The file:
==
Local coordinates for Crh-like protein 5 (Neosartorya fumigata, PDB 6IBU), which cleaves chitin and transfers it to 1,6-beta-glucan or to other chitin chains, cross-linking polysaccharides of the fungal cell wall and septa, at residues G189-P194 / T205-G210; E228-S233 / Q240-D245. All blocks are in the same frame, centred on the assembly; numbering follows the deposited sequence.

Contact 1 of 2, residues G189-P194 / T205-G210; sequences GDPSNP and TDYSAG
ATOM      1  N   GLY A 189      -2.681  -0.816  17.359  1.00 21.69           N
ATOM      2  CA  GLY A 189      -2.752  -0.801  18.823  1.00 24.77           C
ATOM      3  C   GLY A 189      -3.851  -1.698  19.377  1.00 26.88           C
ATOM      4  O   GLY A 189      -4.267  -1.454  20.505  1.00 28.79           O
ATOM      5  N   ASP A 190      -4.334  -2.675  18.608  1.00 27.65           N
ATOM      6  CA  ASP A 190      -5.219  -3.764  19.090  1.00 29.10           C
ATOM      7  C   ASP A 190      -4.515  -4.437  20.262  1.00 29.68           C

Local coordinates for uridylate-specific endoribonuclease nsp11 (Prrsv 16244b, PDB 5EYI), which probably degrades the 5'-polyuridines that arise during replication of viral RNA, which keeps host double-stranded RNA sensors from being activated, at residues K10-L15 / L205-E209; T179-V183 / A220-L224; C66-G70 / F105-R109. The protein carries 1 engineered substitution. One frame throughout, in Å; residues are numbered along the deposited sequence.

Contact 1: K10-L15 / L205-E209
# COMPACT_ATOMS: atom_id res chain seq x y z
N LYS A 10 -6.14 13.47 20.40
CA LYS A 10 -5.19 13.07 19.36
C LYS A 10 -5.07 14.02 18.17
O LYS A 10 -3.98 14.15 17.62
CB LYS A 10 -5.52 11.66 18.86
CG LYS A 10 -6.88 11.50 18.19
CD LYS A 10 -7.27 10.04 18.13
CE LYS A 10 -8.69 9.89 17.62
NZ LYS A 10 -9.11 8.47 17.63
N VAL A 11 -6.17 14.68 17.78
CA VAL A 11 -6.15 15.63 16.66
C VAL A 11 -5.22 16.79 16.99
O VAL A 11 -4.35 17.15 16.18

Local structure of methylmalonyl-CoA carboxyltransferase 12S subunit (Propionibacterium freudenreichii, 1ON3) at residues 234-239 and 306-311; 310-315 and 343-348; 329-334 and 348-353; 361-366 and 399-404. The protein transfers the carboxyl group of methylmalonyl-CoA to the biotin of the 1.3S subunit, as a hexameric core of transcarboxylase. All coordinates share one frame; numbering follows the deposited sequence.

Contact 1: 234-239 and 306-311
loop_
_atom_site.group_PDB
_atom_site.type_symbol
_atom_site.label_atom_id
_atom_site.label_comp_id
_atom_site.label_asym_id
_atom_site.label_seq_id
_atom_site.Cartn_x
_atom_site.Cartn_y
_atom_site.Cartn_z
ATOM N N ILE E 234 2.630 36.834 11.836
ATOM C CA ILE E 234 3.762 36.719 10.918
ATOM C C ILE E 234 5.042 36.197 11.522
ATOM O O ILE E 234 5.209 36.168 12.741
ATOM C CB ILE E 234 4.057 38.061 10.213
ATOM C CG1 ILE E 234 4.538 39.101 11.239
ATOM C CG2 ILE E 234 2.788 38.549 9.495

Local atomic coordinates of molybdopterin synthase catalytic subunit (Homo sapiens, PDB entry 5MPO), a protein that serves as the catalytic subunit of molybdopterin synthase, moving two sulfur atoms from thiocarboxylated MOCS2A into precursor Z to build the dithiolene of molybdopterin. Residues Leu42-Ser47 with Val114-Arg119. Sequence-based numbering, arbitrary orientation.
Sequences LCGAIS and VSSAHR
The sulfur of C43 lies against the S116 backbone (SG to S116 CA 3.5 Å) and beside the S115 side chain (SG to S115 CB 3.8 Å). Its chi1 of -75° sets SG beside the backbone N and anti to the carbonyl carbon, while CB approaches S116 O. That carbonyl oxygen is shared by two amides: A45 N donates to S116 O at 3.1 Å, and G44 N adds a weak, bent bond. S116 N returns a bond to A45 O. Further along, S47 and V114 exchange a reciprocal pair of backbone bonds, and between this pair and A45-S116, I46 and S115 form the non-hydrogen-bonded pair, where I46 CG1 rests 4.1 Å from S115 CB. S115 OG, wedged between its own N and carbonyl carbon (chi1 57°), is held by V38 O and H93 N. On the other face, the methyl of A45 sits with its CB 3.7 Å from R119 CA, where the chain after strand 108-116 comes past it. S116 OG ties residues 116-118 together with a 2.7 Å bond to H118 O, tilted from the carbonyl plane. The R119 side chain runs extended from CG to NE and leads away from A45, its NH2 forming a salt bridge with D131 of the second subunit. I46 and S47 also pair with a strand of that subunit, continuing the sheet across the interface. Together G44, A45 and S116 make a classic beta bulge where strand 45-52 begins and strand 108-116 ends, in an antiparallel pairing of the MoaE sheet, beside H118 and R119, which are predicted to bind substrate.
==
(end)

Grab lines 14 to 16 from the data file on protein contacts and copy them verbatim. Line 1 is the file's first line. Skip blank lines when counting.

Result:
CA LYS A 10 -5.19 13.07 19.36
C LYS A 10 -5.07 14.02 18.17
O LYS A 10 -3.98 14.15 17.62